NASA's Spirit recorded this view while approaching the northwestern edge of the formation Mars Exploration Rover mission controllers have named Home Plate, a circular plateau-like area of bright, layered outcrop material roughly 80 meters (260 feet) in diameter.
The images combined into this mosaic were taken by Spirit's navigation camera during the rover's 746th, 748th and 750th Martian days, or sols (Feb. 7, 9 and 11, 2006).
With the Martian winter closing in, controllers working with Spirit have decided to play it safe for the time being, rather than attempt to visit the far side of Home Plate in search of rock layers that might show evidence of a past watery environment. This feature has been one of the major milestones of the mission.
Though it is conceivable that rock layers might be exposed on the opposite side, sunlight is diminishing on the rover's solar panels and team members chose not to travel in a counterclockwise direction, which would take the rover to the west and south slopes of the plateau. Slopes in that direction are hidden from view and team members chose, following a long, thorough discussion, to have the rover travel clockwise and remain on north-facing slopes rather than risk sending the rover deeper into unknown terrain.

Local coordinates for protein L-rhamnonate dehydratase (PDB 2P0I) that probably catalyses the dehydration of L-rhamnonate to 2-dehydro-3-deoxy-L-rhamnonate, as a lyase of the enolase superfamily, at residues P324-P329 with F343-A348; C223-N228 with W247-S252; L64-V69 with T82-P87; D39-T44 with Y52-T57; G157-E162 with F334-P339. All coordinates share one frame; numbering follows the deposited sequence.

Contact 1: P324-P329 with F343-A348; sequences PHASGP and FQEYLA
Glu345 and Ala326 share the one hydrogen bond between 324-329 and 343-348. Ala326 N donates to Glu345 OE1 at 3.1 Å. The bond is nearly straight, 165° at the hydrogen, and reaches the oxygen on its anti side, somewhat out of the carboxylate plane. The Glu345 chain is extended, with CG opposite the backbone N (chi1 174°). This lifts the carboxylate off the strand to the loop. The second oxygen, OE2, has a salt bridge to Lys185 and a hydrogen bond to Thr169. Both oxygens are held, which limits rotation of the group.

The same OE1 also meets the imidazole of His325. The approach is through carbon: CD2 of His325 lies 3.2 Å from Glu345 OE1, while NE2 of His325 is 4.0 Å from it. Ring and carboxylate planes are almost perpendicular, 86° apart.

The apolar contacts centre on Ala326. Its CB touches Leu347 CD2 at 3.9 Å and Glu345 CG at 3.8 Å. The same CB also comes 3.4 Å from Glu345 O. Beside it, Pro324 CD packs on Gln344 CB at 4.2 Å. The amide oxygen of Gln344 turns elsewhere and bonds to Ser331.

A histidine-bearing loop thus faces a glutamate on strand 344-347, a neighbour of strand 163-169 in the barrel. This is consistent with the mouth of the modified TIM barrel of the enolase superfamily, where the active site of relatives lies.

In addition to studying numerous images from Spirit's cameras, rover team members have studied three-dimensional models created with images from the Mars Orbiter Camera on NASA's Mars Globel Surveyor orbiter. The models showed a valley on the southern side of Home Plate, the slopes of which might cause the rover's solar panels to lose power for unknown lengths of time. In addition, images from Spirit's cameras showed a nearby, talus-covered section of slope on the west side of Home Plate, rather than exposed rock layers scientists eventually hope to investigate.
Home Plate has been on the rover's potential itinerary since the early days of the mission, when it stood out in images taken by the Mars Orbiter Camera shortly after Spirit landed on Mars. The rover arrived at Home Plate after traveling 4 miles (6.4 kilometers) across the plains of Gusev Crater, up the slopes of West Spur and Husband Hill, and down again. Scientists are studying the origin of the layering in the outcrop using the Athena science instruments on the rover's arm.
Copyright 2006 by Space Daily, Distributed United Press International
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